National Great Blacks in Wax Museum (Part 2)

National Great Blacks in Wax Museum PART 2

Baltimore, Maryland ($14)

February 16, 2015

Official Website

Blacks in Wax 5After recovering from the slave ship we detoured off the main hallway into a set of three adjunct rooms, the first containing the Ancient Africa exhibit room, which houses figures of Akhenaten, an ancient Egyptian pharaoh considered by some as the founder of monotheism;Nefertiti, his wife; Imhotep; Chaka Zulu; Makeda; and others.  From that room, we went on to the “Entrepreneur Scene,” which prominently features the figures of the FUBU clothing company among other well-known African-American entrepreneurs.  Then, the last room in this section contains the “Walking in the Footsteps of our Ancestors” exhibit, which, incongruously, includes the Barack Obama Scene.

Returning to the main part of the building, we emerged into the Main Exhibit Hall #1, which continues the story of American Slavery with a figure of an escaped slave traveling the Underground Railroad and Harriet Tubman along with John Brown, Henry “Box” Brown, Nat Turner, and a host of others.  At the end of the Main Exhibit Hall #1 are the stairs down to the underground level and up to the second floor.  In the stairwell are signs indicating that the Lynching Exhibit is downstairs and that “Parental Discretion is Advised” for the exhibit.

We made our way downstairs, and at the bottom of the stairwell encountered the framed poster-size Lynching Victims Senate Apology Resolution.  Before this museum visit, I knew nothing of this 2005 resolution, and I was surprised to see that just ten years ago, the US Senate had finally apologized for its inaction as hundreds of African-Americans were brutally and publicly murdered.

Other items on view in the museum’s basement include a disturbing rendering of a desecrated body post-lynching in addition to replicas of “specimens” of various body parts that might have been found on display in a proud home of a participant of a lynching.  There are also photographs of actual lynchings, newspaper articles, photographs of protests against lynching, and a wall dedicated to Ida B. Wells who dedicated much of her career in journalism to exposing and denouncing lynching.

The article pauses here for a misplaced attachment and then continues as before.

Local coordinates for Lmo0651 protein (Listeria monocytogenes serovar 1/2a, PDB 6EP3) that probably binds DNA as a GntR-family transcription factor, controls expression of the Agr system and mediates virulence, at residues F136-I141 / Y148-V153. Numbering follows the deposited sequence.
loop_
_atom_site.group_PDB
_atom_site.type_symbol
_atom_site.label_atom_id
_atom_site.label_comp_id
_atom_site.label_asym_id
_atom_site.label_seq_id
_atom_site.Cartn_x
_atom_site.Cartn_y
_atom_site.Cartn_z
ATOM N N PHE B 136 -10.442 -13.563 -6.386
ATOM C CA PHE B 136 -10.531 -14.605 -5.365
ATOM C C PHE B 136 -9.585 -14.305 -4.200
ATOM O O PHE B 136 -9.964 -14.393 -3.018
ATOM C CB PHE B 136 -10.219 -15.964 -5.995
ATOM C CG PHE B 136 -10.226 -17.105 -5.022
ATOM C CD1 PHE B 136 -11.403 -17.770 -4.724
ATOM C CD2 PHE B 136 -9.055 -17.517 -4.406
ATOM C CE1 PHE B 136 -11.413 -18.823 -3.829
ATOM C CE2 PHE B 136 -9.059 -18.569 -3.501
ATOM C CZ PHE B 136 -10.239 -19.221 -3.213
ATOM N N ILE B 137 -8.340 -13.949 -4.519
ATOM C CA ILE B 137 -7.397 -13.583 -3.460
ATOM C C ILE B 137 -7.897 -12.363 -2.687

In a far corner of the basement, there is an exhibit absurdly dedicated to showing how today because of drugs and gangs, “we are lynching ourselves;” this exhibit is even mentioned in this 1999 Baltimore Sun article.  The costuming and images are somewhat outdated; I imagine that they were added during the crack cocaine epidemic of twenty to thirty years ago, and I am optimistic that with the planned expansion and renovation of the museum, this exhibit will be retired.

From the basement we traveled to the third floor of the museum where wax replicas of mostly local heroes like Henry Hall, a late Baltimore aquarist, and Ben Carson, the famous conservative Johns Hopkins neurosurgeon, along with some figures from South Africa’s fight against apartheid stand on display.

Blacks in Wax 7Back down on the main floor of the museum, the last section to see before you exit is Main Exhibit Hall #2. As you enter that section of the museum, Matthew Henson greets you in his usual hooded fur jacket in a snowy scene.Then there are renderings of Black artists and writers like James Baldwin, Zora Neale Hurston, and Langston Hughes and athletes like Joe Louis, and the last figure you see as you prepare to cross the threshold back into the museum lobby is, of course, the Reverend Martin Luther King Jr.

This unique museum includes wax replicas of so many historical and current figures that I did not capture here. It is definitely not like any other museum I have visited, and to get the full effect, you must visit it yourself.  The plans for an elaborate expansion are posted in the museum with an appeal for donations.  I am hopeful to return one day to the newly expanded and renovated space that would do justice to the over one hundred wax figures and scenes now on display in this one-of-a-kind museum.

Blacks in Wax 2

Check back next Monday, May 25 to read about the Reginald F. Lewis Museum of Maryland African American History & Culture.

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